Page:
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9.1 The Indian Railways for long have, had a system for funding replacement/renewal of its overaged assets. This has been done through the "Depreciation Reserve Fund"(DRF), created for this specific purpose with effect from 1.4.1924 as recommended by the Committee on Depreciation Fund. Annual need-based contributions are made to this fund from Railway revenues. Presently depreciation provided is about Rs.2000 crores per annum. In addition, the lease charges paid to Indian Railway Finance Corporation include an element of capital recovery of more than Rs.1000 crore per annum, which is analogous to provision for depreciation of Rolling Stock assets. While an exercise to review the codal life of various categories of assets is separately underway, duly reckoning technological changes, assets have to be replaced on occasion before they have completed their codal life because their usage in terms of traffic hauled so warrants and necessitates replacement.

9.2 Investments of a developmental nature, as also on safety related projects have been done through the "Development Fund." Both these funds are sourced from internal generation of resources. While DRF is essentially for replacement and renewals, Development Fund is to meet the expenditure on safety related other works such as track circuiting, interlocking of level crossings, provision of lifting barriers, Foot-over Bridges etc.

9.3 Railway Safety Fund _ Safety at Level Crossings
A Railway Safety fund has been created from 1.4.2001 for financing works related to manning of unmanned level crossings and for construction of ROBs/RUBs at busy level crossings. This fund is financed mainly through receipts from Central Road Fund, which is funded by levying of cess of Rs. 1 per litre on diesel and petrol. The Railways get 12.5% of entire petrol cess and 6.25% of entire diesel cess. Two separate plan heads , viz. Road Safety Works - LCs and Road Safety Works-ROBs/RUBs have been created in 2000-01 for executing these works.

9.4 Special Railway Safety Fund (SRSF)
In pursuance of RSRC's reommendation, a nonlapsable Special Railway Safety Fund of Rs.17000 cr was created in October 2001 to clear the arrears of replacement/renewal of overaged safety related assets viz., track, bridges, S&T gears and rolling stock and to cater to certain safety enhancement works. Out of this, Rs.5000 cr is to be the railway's contribution through safety surcharge on passenger fare and balance Rs.12000 cr in the form of dividend-free budgetary support. To the end March 2003, Rs. 3920 cr have been spent through this fund.

9.5 The Corporate Safety Plan has outlined the role of technology, maintenance practices, modernization and upgradation. There are also important safety policy issues to be decided, which have a bearing on investment profile. An attempt has been made to assess the scenario of approximate fund requirement for broad safety related items in the relevant corporate plan period (Refer Annexures A1 to A10). Also, some of the measures suggested constitute various options available for achieving the same objective and, therefore, the best and the most cost-effective option has to be tried out before a managerial decision is taken to adopt the same.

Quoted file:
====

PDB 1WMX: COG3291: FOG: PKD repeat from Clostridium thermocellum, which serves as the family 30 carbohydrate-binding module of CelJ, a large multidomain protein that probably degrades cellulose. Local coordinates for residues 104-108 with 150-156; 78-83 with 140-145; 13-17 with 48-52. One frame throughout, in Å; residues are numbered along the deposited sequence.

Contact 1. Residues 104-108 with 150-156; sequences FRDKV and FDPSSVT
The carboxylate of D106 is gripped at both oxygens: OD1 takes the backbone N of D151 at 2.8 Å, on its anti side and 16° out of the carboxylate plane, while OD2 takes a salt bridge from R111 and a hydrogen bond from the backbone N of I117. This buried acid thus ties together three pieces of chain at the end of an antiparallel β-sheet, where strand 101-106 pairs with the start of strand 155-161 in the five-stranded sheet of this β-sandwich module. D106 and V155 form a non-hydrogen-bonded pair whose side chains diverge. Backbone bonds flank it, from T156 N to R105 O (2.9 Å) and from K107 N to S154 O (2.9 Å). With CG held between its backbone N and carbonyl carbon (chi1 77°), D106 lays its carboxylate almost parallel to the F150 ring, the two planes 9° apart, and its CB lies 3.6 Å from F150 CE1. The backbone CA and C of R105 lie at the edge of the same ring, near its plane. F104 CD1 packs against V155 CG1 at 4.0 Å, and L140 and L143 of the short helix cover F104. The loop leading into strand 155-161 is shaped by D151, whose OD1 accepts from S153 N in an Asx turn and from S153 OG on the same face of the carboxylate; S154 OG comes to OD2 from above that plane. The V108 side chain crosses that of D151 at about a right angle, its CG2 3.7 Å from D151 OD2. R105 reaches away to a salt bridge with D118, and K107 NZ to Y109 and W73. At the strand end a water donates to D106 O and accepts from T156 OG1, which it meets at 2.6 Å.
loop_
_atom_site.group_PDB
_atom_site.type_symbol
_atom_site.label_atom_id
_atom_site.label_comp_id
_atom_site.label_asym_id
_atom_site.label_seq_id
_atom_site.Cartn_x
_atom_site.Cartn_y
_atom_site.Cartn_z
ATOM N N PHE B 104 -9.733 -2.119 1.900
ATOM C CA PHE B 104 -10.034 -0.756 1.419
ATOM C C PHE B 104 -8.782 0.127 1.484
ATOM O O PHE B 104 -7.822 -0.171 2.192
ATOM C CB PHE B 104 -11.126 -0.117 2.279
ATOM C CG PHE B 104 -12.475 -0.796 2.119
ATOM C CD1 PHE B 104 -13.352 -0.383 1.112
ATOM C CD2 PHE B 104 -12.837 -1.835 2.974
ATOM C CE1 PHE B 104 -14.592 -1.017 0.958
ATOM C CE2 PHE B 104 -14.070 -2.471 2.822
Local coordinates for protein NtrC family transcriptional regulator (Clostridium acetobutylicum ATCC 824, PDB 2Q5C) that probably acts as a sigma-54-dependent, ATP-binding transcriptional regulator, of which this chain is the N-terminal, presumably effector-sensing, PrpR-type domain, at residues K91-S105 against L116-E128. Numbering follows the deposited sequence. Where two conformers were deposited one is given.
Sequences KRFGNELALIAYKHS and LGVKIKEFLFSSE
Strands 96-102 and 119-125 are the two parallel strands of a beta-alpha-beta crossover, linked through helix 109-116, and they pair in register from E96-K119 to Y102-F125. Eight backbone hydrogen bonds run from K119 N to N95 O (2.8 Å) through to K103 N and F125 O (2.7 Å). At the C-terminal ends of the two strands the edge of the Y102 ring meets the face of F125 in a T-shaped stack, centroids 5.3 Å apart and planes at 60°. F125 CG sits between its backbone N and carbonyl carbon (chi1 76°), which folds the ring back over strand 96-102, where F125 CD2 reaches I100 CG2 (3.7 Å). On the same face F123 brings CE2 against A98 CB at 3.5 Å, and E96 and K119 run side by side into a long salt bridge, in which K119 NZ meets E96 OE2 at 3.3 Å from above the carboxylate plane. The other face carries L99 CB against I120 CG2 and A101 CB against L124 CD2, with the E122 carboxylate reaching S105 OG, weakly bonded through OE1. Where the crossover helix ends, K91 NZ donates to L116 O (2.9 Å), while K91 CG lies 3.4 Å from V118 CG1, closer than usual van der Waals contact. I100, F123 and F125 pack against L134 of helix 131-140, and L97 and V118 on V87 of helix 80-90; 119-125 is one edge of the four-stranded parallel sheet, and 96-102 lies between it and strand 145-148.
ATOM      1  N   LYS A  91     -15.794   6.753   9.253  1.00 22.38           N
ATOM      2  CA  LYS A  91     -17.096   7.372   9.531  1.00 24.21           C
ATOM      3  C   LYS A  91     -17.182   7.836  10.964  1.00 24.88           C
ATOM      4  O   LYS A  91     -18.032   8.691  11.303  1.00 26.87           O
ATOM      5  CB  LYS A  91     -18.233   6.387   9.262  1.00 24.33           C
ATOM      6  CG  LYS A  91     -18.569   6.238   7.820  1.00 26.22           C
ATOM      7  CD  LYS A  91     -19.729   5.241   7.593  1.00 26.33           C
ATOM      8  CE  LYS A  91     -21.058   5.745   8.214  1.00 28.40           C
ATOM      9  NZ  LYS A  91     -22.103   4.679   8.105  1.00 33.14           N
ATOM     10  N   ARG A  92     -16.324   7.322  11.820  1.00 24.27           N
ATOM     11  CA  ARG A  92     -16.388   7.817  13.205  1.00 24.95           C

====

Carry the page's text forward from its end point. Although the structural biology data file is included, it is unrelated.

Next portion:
9.6 While clearing of the arrears of replacement of tracks, bridges, signalling gears and rolling stock would be addresed through the SRSF, annual arising for these items will be taken care of by normal provisioning under DRF. In addition, in the plan period, thrust will be given on safety enhancement works as identified and detailed in annexures A-1 to A-9. The total expenditure involved for these safety enhancement works would be Rs. 31,835 cr. (Refer Annexure A-10) . Out of this Rs.13,000 cr is available under SRSF for sanctioned works in the Green Book. Further, the requirement under Railway Safety Fund works out to Rs. 8900 cr, implying an expenditure of Rs. 890 cr per year. Presently, the availability under this fund is of the order of Rs. 430 cr per year. Experience shows that the expenditure under Railway Safety Fund has been under Rs. 200 cr per year on account of delay on the part of the State Governments to sponsor ROB/RUB works on cost-sharing basis and also delay in execution of their portion of the work. Thus the additional requirement to fulfil the plan would be of the order of Rs.10,000 cr.

9.7 In conclusion, to achieve the Corporate Safety Plan objectives, Indian Railways will have to initiate a number of business reengineering measures and efficiency enhancement steps. Non-budgetary initiatives to meet the project related expenditure will have to be stepped up so that matching funds become available for safety enhancement works outlined in this corporate plan. Besides, a safety oriented scheme to meet the projected requirement of funds may also have to be resorted to, for which the assistance of the Planning Commission and the Ministry of Finance would be sought.